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How to cope with the holidays

For many people, this is a season of celebrations. However, the holidays are often a difficult time for those who are coping with grief due to a death or serious injury. At this time of year memories of past holidays can be overwhelming, what may have been a joyful time in the past may now seem meaningless.

Many bereaved and injured people face this season with apprehension, often in fear of their emotional reactions to what are supposed to be happy, memorable moments. A common question asked by those mourning a loved one or struggling to make sense of other losses is, “How can I get through the holidays?”

There is no single answer of what we should or should not do, but it is important that we consider what activities are comfortable for you to participate in during the holidays. When everyone else appears so happy and cheerful, it is easy to feel alone after a loss. Please know that you aren’t the only one who feels this way.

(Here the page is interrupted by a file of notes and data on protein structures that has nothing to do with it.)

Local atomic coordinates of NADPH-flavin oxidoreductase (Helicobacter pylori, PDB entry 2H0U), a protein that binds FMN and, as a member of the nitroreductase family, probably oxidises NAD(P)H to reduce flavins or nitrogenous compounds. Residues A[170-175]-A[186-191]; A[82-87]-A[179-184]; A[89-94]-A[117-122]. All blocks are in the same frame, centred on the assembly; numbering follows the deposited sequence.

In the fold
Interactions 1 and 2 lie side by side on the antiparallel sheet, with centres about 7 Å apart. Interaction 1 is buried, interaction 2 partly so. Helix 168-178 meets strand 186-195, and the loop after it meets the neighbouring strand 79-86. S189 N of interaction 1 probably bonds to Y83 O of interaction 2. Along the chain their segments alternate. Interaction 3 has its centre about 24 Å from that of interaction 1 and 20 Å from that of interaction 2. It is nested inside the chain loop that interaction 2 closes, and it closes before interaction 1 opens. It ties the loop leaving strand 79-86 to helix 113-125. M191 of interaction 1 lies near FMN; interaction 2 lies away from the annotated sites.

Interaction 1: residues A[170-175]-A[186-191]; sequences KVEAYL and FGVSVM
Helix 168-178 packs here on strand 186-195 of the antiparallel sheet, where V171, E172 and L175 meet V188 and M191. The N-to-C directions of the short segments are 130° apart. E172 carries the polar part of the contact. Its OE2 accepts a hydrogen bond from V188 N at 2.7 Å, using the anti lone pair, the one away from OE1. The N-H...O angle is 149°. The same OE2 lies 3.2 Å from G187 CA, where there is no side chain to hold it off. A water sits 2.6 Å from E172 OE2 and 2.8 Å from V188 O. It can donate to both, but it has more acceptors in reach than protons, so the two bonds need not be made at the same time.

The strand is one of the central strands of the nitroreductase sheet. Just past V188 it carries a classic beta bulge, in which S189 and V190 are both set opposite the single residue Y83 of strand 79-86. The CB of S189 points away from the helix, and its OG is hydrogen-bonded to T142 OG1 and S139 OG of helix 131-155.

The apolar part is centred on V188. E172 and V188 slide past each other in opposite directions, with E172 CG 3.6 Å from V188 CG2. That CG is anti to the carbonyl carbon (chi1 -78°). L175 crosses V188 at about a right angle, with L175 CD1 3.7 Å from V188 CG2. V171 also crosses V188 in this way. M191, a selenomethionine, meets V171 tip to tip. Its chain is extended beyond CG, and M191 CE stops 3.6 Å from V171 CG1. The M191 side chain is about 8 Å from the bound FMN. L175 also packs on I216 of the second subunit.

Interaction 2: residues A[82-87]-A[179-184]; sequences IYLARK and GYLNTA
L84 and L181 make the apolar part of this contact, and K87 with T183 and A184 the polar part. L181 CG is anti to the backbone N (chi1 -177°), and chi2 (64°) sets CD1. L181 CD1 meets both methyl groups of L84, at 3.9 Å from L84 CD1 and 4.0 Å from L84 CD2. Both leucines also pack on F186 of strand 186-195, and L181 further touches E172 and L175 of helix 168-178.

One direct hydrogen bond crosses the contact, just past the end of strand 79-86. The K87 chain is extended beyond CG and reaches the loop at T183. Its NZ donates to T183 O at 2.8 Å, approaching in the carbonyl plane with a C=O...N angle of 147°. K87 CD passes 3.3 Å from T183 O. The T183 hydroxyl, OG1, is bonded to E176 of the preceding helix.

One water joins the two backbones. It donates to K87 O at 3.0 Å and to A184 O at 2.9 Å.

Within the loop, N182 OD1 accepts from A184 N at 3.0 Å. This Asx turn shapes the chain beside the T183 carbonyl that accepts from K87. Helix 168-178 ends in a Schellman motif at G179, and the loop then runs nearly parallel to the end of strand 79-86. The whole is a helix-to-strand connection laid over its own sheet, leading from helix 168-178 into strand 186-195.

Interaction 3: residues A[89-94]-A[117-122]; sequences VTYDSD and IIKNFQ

Please consider some of the suggestions below that may help you cope with the holiday season:

•    Plan ahead for the approaching holidays. Accept that this might be a difficult time for you. The additional stress this season brings may impact you emotionally, financially, physically and spiritually. These are normal reactions. Be prepared for rushes of emotions that may occur and the possibility that sights and sounds could trigger memories and flashbacks. 

•    Recognize that the holidays might not be the same as they were in the past. Expecting everything to seem the same might lead to disappointment. Modify or make new traditions as it feels right. But also remember the holidays may affect other family members. Talk to others as you make plans and share your feelings. Respect other’s choices and needs, including children’s, and compromise if necessary.